“What else does he want? He does his job well and gets paid for it!”
Are you familiar with this sentence?!
Or this one?
“I already gave him a raise. This already shows that I appreciate him. Why does he need more than that?”
This past week in a conversation with a manager, one of my clients, he told me he didn’t like that one of his employees wrote him an email ending with: “I hope you appreciate this.”
As we tried together to understand where this may have come from, it became more apparent. This employee has recently been making a lot of effort to work normally despite significant personal and family health issues. Because of this he wanted to be sure that his manager sees, acknowledges, and appreciates his efforts.
As we tried to
understand why the manager didn’t like his closing remark, we came to the conclusion that the manager, himself, also doesn’t feel appreciated by his own manager. And this causes him to forward his own unpleasant feelings onto his own team.
As a young student in organizational sociology, working in Intel (many years ago), I was given a huge opportunity to take the place of my manager, the HRBP of the department, as she relocated for a few months. She basically took a risk since usually the HRBPs covered for each other in those circumstances.
I was scared, but I totally committed myself to this opportunity, worked night and day, for months, to gain the managers trust and do both her job and mine successfully.
Throughout this period my manager hardly spoke with me aside from a few critiques, and there were many complex situations I dealt with, alone, despite my needing support and guidance.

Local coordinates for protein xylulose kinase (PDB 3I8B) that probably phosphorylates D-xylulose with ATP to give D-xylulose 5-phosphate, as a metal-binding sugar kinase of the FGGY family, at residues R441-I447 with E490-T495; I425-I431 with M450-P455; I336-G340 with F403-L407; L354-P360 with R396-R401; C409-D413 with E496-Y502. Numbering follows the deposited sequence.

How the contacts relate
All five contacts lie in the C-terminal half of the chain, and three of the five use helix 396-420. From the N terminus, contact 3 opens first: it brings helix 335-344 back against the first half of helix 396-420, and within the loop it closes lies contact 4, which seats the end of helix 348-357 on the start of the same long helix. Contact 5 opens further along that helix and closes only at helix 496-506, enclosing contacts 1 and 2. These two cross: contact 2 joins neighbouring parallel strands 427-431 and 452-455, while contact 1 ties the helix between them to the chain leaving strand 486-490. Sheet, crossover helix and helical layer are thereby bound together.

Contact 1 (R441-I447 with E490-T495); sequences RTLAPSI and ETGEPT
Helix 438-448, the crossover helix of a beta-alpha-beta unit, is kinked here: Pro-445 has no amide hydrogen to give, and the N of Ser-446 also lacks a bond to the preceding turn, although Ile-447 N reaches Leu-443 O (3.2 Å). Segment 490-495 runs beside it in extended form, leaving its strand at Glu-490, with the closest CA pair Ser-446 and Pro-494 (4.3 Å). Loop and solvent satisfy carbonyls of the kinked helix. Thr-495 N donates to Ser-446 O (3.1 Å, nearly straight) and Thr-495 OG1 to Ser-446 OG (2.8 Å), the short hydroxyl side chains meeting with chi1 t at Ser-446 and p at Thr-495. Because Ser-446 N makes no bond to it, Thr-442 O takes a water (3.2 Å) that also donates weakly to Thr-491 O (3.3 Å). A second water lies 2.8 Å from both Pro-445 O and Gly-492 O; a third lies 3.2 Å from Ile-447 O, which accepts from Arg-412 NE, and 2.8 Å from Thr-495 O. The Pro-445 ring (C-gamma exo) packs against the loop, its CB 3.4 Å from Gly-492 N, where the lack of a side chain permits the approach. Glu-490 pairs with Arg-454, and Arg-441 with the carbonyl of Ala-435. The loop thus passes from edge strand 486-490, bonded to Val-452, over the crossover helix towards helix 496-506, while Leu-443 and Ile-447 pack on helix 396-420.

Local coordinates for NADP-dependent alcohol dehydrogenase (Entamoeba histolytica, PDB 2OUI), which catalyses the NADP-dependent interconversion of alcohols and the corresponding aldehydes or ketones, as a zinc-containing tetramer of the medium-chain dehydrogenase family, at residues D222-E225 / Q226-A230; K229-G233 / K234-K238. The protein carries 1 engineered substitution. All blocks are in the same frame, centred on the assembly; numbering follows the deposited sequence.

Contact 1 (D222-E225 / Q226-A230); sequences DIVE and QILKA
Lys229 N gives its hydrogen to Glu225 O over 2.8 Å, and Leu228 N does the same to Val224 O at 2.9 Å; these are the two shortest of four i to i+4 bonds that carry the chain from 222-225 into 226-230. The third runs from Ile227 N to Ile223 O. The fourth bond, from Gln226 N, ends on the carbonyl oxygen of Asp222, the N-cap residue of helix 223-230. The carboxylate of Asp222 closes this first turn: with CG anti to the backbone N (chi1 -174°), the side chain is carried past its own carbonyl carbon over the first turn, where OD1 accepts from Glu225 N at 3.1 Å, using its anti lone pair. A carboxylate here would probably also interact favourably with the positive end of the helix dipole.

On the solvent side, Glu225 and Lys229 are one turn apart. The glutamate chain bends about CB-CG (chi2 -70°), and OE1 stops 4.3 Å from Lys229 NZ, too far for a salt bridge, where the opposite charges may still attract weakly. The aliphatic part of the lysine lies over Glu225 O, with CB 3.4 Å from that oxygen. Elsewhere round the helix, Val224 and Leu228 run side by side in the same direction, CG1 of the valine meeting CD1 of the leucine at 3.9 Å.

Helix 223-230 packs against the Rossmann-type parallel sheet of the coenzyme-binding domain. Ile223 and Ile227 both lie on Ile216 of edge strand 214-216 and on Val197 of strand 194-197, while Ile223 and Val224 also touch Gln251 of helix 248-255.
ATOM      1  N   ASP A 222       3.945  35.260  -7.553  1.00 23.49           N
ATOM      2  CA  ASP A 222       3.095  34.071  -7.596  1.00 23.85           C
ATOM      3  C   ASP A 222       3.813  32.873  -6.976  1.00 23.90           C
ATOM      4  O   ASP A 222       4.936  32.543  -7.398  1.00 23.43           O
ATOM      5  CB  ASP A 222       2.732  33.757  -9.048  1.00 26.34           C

When my manager came back to the office, I thanked her for the opportunity and for her trust in me but I also shared with her that I felt alone during her time away and needed more support.
Her immediate response was: “You were given a huge opportunity here. What did you expect? That I would also pet your head?!"
I was offended and I assume my manager noticed it since on our next meeting she expressed her appreciation in warm words and a nice gift. I was also got an excellence award later that year for special effort and contribution.
I really admired her for learning from this process, for listening and acting, because all in all it was her first time being a manager.
Baby Monkeys chose love over food
Those involved in management surely know that there are plenty of similarities between parenting and managing. Our human needs for security, love, belonging, and appreciation must be fulfilled.
My discussion this week with the aforementioned manager, along with all the memories that came up from my own experience, remind me of a ground-breaking psychological study conducted on Rhesos monkeys called “Mother towel and mother wire” (well known in developmental psychology and animal rights).
In this study, they gave infant monkeys two inanimate surrogate mothers: one was a simple construction of wire and wood, and the second was covered in foam rubber and soft terry cloth. The infants were assigned to one of two conditions. In the first, the wire mother had a milk bottle and the cloth mother did not; in the second, the cloth mother had the food while the wire mother had none.
In both conditions, the study found that the infant monkeys spent significantly more time with the terry cloth mother than they did with the wire mother. When only the wire mother had food, the babies came to the wire mother to feed and immediately returned to cling to the cloth surrogate.
We are not monkeys, and our managers aren’t our parents but Herzerg's theory of motivation continue to be proven correct: salary and work conditions prevent dissatisfaction but positive engagement such as personal investment and persistence are products of emotional satisfaction. And this isn’t something that money can buy.
This content was also published at GLOBES, Israel's leading business newspaper.